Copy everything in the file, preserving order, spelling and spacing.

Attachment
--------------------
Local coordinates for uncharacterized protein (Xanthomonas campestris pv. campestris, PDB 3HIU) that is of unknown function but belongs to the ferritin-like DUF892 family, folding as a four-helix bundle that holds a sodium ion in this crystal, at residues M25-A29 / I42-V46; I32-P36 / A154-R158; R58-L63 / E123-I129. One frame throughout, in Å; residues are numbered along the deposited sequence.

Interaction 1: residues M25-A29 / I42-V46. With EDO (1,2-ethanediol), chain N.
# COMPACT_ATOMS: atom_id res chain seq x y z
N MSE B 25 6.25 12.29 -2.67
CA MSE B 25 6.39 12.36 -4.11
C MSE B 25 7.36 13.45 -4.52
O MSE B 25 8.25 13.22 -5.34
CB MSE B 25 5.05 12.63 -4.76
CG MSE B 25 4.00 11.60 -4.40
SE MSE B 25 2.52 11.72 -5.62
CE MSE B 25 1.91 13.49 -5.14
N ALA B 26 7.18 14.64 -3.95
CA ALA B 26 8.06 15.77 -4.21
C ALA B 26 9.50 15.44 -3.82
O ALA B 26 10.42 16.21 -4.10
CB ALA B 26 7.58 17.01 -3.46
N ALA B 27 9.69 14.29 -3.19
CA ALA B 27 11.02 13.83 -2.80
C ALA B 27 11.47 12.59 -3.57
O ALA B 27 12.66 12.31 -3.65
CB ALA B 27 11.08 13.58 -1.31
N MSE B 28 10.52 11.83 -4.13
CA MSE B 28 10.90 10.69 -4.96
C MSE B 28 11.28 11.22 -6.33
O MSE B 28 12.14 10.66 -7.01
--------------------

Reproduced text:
Local coordinates for uncharacterized protein (Xanthomonas campestris pv. campestris, PDB 3HIU) that is of unknown function but belongs to the ferritin-like DUF892 family, folding as a four-helix bundle that holds a sodium ion in this crystal, at residues M25-A29 / I42-V46; I32-P36 / A154-R158; R58-L63 / E123-I129. One frame throughout, in Å; residues are numbered along the deposited sequence.

Interaction 1: residues M25-A29 / I42-V46. With EDO (1,2-ethanediol), chain N.
# COMPACT_ATOMS: atom_id res chain seq x y z
N MSE B 25 6.25 12.29 -2.67
CA MSE B 25 6.39 12.36 -4.11
C MSE B 25 7.36 13.45 -4.52
O MSE B 25 8.25 13.22 -5.34
CB MSE B 25 5.05 12.63 -4.76
CG MSE B 25 4.00 11.60 -4.40
SE MSE B 25 2.52 11.72 -5.62
CE MSE B 25 1.91 13.49 -5.14
N ALA B 26 7.18 14.64 -3.95
CA ALA B 26 8.06 15.77 -4.21
C ALA B 26 9.50 15.44 -3.82
O ALA B 26 10.42 16.21 -4.10
CB ALA B 26 7.58 17.01 -3.46
N ALA B 27 9.69 14.29 -3.19
CA ALA B 27 11.02 13.83 -2.80
C ALA B 27 11.47 12.59 -3.57
O ALA B 27 12.66 12.31 -3.65
CB ALA B 27 11.08 13.58 -1.31
N MSE B 28 10.52 11.83 -4.13
CA MSE B 28 10.90 10.69 -4.96
C MSE B 28 11.28 11.22 -6.33
O MSE B 28 12.14 10.66 -7.01